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Episode 26: Frank Sinatra

Radio was an important part of many Hollywood careers, But formed the backbone of Frank Sinatra’s success, especially in the beginning. Long before Sinatra made a film, his voice could be heard on the radio, crooning love songs to bobbysoxers. He got hist start at 19, on the Major Bowse Amateur Hour, and soon became […]


Episode 25: Richard Widmark

Unlike most actors I’ve featured on HOTR, Richard Widmark did not turn to radio as a means of promoting his film career. He started on radio, working as supporting player, then lead in daytime serials and mystery programs, from the late 1930s to the mid-40s. His first radio appearance was in 1938’s Aunt Jenny’s Real […]


Episode 24: Marlene Dietrich

Marlene Dietrich appeared frequently on radio in the 1930s, mostly in Lux Radio Theater adaptations of her films. During the war years, she actively raised funds during bond drives and entertained the troops in person and via radio. She appeared in post-war years on variety shows, and in 1953, she briefly had her own series, A […]


Episode 23: Breakfast in Hollywood

Breakfast in Hollywood aired on the Blue Network from 1941 to 1948. The show originated daily from Tom Brenneman’s restaurant in Hollywood and featured Brenneman walking through the restaurant, chatting up the mostly female, and frequently tourist patrons. In 1946, Harold Schuster made film by the same name, using the show (and Brenneman) as a backdrop […]


Episode 22: Greer Garson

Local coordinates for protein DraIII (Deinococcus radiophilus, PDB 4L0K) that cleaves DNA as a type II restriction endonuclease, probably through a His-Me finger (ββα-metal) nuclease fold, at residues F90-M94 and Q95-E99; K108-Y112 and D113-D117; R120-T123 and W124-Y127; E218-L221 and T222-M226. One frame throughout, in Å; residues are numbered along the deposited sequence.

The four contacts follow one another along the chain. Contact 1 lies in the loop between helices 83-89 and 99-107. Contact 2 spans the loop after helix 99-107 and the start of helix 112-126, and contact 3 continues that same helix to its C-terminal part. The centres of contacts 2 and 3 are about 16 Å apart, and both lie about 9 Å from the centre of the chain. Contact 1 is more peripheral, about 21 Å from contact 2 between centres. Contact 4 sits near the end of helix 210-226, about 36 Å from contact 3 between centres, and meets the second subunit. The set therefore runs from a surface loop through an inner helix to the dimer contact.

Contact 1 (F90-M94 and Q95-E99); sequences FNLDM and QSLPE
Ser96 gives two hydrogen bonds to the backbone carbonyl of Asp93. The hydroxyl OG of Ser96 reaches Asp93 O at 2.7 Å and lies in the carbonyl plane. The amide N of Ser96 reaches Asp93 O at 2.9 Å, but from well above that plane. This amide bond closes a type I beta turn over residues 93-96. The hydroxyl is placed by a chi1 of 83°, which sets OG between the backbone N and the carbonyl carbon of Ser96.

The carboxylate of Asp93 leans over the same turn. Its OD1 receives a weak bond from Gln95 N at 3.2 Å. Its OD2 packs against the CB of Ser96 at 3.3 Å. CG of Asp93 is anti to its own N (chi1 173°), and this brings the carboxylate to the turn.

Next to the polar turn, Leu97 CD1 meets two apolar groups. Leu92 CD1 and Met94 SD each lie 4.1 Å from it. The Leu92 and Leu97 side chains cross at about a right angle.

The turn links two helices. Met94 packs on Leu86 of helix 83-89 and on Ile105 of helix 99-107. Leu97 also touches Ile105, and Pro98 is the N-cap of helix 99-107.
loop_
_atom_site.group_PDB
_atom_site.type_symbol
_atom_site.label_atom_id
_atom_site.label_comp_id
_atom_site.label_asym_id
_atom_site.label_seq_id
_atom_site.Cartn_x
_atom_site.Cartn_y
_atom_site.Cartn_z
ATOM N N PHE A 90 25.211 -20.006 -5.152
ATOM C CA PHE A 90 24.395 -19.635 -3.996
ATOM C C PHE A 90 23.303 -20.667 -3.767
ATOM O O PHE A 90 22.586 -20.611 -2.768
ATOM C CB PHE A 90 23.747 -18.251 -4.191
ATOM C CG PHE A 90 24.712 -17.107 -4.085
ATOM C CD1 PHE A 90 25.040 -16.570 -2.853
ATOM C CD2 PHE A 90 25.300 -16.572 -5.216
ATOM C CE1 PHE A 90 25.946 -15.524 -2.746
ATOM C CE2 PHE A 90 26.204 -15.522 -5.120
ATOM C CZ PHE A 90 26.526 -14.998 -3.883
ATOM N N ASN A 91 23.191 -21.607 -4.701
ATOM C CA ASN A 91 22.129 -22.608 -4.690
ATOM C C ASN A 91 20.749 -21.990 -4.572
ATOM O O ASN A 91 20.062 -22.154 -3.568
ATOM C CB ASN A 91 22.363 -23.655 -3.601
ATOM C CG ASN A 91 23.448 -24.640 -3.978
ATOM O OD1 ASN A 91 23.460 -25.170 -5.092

MGM star, and serial Academy Award nominee (she won once) Greer Garson spent her radio career performing in adaptations of her own films for Lux Radio Theater. She was also active in on-air wartime fundraising, and performed on variety shows with Edgar Bergen & Charlie McCarthy and Jimmy Durante. This episode of HOTR, which was […]


Episode 21: Rita Hayworth

The words Rita Hayworth and radio star don’t seem to quite fit together. Celebrated primarily for her beauty and glamour, Rita Hayworth electrified the motion picture screen. But did she have the personality for a medium without pictures, or even the inclination to perform there? Apparently the answer was yes. Between 1942 and 1947, she […]


Episode 20: Judy Garland, part 3

In the post-war years, Judy Garland appeared on many of the leading radio variety shows, including Bob Hope, Bing Crosby, and The Big Show. She also contributed her time and talnet to charitable and political causes. In this episode, however, we hear one of Judy’s several dramatic performances. From December 1946, it’s an episode of Suspense called […]


Episode 19: Judy Garland, part 2

Judy Garland was among the most active film performers on radio during World War II. The war happened to coincide with the height of Garland’s early film success, but she was also an enthusiastic participant in the war effort. On this episode, you’ll hear Judy play Esther Blodgett, twelve years before her crowning achievement as […]


Episode 18: Judy Garland, part 1

Long before she made her first MGM film, Judy Garland was known to radio audiences. Shortly after signing with the studio in 1935 (at age 13) Judy began appearing on radio shows sponsored by the studio, and eventually landed regular roles on other variety shows including Jack Oakie’s College, and the Popsodent Show. Her first national […]


Episode 17: Command Performance

Command Performance was Hollywood’s gift to the men and women serving overseas during World War II. Produced by the US War Department with 100 percent donated labor and facilites, the show featured appearances by performers as requested by servicemen. Each show featured a star MC, musical acts, comedy, and variety. Today’s episode was produced June […]


Episode 16: Lux part 5, Shane